According to WTO, concluding the Doha Round is quite essential to advance the multilateral trading system when world trade will contract by some 3% in 2009, the first decline in trade growth since 1982.
WTO has expressed its disagreement with those who say that the current economic crisis requires a shift in the WTOs priorities, that we need to concentrate on fighting protectionism and that therefore we should de-emphasise or even abandon the Doha Round.
In fact, WTO argued that trade and the Doha Round have a place of their own in global efforts to revive the economy. Open trade flows have a role in maximising the G20s efforts to stimulate the global economy. At the same time, the Doha Round is the most effective way to further constrain protectionist pressures by reducing the gap between bound commitments and applied policies. Incidentally, India has received a major boost as it has already taken serious objection against protectionist measures adopted by US in particular.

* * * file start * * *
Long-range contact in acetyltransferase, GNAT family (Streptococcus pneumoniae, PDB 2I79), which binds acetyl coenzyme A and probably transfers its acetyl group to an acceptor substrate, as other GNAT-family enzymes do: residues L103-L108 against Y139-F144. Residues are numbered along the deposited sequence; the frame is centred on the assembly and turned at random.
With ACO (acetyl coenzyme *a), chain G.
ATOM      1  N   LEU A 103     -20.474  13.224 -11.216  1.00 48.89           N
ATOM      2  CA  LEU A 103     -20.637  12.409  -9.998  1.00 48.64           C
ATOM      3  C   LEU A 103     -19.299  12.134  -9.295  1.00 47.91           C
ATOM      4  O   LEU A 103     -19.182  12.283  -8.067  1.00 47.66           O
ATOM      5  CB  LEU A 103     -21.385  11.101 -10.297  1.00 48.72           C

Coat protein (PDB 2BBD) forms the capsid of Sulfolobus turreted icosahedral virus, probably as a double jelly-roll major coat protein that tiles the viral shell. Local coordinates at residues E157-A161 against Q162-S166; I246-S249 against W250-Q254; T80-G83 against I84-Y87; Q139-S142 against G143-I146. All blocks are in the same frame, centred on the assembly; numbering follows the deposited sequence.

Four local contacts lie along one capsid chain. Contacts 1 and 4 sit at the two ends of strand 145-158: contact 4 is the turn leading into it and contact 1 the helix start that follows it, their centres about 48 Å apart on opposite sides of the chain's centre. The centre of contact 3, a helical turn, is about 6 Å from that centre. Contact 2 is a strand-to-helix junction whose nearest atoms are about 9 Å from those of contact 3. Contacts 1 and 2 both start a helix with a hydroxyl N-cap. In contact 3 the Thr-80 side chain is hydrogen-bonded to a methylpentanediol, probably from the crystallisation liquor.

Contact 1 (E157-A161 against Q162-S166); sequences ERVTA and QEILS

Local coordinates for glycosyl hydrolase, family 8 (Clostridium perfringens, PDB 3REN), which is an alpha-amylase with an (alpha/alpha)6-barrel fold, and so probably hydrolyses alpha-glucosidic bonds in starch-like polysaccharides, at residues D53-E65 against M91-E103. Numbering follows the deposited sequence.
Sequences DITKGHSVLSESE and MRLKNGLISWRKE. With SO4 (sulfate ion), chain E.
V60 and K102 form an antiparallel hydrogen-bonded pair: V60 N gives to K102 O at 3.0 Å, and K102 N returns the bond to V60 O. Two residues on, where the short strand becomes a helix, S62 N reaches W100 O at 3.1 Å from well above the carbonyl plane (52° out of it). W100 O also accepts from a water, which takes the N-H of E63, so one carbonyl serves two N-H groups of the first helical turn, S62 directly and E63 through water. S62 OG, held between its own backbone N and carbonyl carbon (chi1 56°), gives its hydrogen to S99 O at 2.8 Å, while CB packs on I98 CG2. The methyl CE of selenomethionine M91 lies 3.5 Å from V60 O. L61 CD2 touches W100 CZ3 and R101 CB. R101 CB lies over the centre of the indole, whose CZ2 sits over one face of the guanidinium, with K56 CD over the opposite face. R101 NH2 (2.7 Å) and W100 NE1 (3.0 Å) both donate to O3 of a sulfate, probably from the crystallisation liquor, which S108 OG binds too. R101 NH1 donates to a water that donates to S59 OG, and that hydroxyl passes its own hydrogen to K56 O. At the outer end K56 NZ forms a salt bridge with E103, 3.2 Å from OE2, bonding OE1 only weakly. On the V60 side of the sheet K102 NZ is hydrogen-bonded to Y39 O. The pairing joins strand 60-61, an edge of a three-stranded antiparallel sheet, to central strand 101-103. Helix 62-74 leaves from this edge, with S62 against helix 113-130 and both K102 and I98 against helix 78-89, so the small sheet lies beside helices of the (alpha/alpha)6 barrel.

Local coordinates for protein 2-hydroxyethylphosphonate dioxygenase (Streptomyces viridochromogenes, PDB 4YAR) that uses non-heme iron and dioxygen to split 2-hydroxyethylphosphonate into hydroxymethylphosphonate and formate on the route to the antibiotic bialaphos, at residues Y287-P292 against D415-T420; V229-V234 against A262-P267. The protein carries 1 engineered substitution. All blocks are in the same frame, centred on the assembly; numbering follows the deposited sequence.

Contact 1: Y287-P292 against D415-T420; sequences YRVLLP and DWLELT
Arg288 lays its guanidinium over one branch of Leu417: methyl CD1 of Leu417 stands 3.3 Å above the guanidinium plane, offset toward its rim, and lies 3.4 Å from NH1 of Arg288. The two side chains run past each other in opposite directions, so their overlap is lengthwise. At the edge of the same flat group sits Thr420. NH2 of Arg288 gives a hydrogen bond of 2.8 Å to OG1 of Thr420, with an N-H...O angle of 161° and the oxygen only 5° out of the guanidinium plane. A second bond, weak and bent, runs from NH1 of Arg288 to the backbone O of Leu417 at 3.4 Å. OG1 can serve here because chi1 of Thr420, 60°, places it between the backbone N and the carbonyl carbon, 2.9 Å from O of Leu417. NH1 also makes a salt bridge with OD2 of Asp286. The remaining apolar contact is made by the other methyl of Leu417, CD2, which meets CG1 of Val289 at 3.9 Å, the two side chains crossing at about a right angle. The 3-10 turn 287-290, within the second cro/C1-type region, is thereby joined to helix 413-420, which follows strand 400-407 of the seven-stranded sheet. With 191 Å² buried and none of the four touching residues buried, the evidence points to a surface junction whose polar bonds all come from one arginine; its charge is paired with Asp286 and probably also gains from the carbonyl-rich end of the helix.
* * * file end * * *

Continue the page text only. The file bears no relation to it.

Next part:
Indeed, if all WTO members raised their currently applied tariffs to todays WTO ceilings, tariffs worldwide would double. A recent study estimates that world trade could then shrink by up to 8%, reducing global welfare by up to $350 billion. Conversely, with what is currently on the table in the Doha negotiations, tariff ceilings would be halved and the savings for economic operators could amount to over $150 billion annually, WTO said.
Moreover, WTO has also opposed to a demand for scrapping of Doha Round by a new round of Bretton Woods talks as fluctuating commodity prices, cartelisation of oil exports, currency undervaluation, sovereign wealth funds, financial instability and environmental insecurity have significant global implications. This seems, at best, a classic example of trying to bite off more than you can chew! At worst, it is a disingenuous appreciation of the politics of trade negotiations, with two-thirds of its active participants nowadays being developing countries, WTO noted.